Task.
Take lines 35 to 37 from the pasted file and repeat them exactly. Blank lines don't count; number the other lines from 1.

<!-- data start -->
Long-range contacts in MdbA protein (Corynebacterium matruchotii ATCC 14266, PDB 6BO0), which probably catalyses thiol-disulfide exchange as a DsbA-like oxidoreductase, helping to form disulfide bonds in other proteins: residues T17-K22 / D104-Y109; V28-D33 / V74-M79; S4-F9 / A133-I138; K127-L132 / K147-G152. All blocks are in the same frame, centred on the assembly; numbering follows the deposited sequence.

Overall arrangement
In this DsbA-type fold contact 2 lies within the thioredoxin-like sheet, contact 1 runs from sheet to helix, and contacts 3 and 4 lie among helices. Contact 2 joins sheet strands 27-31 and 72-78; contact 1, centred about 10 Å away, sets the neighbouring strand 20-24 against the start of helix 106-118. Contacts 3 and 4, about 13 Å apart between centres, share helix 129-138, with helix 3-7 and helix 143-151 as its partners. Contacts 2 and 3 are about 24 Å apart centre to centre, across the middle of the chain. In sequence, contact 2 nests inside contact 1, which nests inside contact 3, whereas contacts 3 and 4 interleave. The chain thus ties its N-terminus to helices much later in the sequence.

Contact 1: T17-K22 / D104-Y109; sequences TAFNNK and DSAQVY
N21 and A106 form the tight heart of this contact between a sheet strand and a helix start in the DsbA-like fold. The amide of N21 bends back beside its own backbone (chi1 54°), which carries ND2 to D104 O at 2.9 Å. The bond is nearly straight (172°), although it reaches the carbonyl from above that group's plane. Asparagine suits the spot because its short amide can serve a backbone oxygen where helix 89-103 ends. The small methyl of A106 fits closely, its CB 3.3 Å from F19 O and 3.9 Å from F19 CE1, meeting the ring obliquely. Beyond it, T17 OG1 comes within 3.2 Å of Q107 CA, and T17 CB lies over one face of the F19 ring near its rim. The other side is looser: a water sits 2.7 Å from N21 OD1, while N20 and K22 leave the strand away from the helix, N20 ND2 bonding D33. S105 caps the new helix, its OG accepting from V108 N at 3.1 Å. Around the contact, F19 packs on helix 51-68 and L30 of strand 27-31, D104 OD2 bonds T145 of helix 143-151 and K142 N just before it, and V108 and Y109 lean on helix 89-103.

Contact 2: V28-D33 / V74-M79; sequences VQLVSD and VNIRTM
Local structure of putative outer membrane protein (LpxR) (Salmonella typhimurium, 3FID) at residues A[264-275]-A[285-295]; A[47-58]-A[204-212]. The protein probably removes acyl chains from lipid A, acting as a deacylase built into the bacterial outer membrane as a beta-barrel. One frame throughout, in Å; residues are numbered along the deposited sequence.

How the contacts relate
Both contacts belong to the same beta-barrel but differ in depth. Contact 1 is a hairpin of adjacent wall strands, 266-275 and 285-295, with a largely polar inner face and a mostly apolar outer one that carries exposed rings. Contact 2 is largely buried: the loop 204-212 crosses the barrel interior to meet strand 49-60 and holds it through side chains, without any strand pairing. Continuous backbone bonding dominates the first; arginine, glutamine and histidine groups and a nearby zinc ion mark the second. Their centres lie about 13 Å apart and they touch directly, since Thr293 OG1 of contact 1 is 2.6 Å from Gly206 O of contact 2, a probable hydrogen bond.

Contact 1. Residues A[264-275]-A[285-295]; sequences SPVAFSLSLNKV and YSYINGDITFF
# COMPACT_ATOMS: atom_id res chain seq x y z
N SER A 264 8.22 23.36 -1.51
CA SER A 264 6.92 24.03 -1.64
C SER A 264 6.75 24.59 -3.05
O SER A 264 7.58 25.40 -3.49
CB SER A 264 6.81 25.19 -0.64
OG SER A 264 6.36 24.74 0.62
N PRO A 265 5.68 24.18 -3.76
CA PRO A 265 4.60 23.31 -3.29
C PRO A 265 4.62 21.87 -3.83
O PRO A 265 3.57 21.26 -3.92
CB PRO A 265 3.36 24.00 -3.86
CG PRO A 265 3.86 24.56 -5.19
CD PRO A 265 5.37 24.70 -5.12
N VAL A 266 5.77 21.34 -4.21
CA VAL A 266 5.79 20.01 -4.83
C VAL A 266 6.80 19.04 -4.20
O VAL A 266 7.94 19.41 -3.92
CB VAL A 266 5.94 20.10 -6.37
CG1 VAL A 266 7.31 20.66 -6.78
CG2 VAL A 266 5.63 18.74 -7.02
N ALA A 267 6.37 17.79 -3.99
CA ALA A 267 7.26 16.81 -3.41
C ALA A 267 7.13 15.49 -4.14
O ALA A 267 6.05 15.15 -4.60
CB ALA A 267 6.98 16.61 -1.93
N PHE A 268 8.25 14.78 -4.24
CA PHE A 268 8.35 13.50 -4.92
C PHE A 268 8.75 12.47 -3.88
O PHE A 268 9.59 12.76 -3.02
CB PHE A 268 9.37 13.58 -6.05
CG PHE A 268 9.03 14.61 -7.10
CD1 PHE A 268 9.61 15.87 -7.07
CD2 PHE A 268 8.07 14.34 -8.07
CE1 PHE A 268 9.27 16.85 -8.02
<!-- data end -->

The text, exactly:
O ALA A 267 6.05 15.15 -4.60
CB ALA A 267 6.98 16.61 -1.93
N PHE A 268 8.25 14.78 -4.24